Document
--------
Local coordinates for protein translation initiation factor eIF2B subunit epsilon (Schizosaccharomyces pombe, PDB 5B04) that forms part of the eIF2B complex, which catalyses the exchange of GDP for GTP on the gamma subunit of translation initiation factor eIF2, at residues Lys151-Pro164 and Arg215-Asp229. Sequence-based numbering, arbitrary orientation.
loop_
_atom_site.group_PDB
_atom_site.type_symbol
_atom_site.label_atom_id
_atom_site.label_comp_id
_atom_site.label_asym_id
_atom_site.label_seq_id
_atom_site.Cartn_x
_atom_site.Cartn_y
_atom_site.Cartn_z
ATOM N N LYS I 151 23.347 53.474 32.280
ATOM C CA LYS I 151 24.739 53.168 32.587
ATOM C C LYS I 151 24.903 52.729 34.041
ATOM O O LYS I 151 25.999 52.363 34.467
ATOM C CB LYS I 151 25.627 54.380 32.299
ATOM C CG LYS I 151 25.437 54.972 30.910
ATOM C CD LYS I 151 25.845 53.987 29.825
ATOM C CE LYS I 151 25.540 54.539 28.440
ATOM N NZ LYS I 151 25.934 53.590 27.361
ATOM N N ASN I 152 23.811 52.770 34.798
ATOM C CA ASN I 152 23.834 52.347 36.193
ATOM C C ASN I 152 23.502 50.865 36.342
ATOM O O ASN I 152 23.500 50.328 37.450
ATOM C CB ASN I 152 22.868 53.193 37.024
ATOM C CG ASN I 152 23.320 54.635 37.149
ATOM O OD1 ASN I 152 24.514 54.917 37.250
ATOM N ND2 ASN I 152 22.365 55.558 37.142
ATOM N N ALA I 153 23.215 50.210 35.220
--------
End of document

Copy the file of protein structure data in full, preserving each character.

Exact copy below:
Local coordinates for protein translation initiation factor eIF2B subunit epsilon (Schizosaccharomyces pombe, PDB 5B04) that forms part of the eIF2B complex, which catalyses the exchange of GDP for GTP on the gamma subunit of translation initiation factor eIF2, at residues Lys151-Pro164 and Arg215-Asp229. Sequence-based numbering, arbitrary orientation.
loop_
_atom_site.group_PDB
_atom_site.type_symbol
_atom_site.label_atom_id
_atom_site.label_comp_id
_atom_site.label_asym_id
_atom_site.label_seq_id
_atom_site.Cartn_x
_atom_site.Cartn_y
_atom_site.Cartn_z
ATOM N N LYS I 151 23.347 53.474 32.280
ATOM C CA LYS I 151 24.739 53.168 32.587
ATOM C C LYS I 151 24.903 52.729 34.041
ATOM O O LYS I 151 25.999 52.363 34.467
ATOM C CB LYS I 151 25.627 54.380 32.299
ATOM C CG LYS I 151 25.437 54.972 30.910
ATOM C CD LYS I 151 25.845 53.987 29.825
ATOM C CE LYS I 151 25.540 54.539 28.440
ATOM N NZ LYS I 151 25.934 53.590 27.361
ATOM N N ASN I 152 23.811 52.770 34.798
ATOM C CA ASN I 152 23.834 52.347 36.193
ATOM C C ASN I 152 23.502 50.865 36.342
ATOM O O ASN I 152 23.500 50.328 37.450
ATOM C CB ASN I 152 22.868 53.193 37.024
ATOM C CG ASN I 152 23.320 54.635 37.149
ATOM O OD1 ASN I 152 24.514 54.917 37.250
ATOM N ND2 ASN I 152 22.365 55.558 37.142
ATOM N N ALA I 153 23.215 50.210 35.220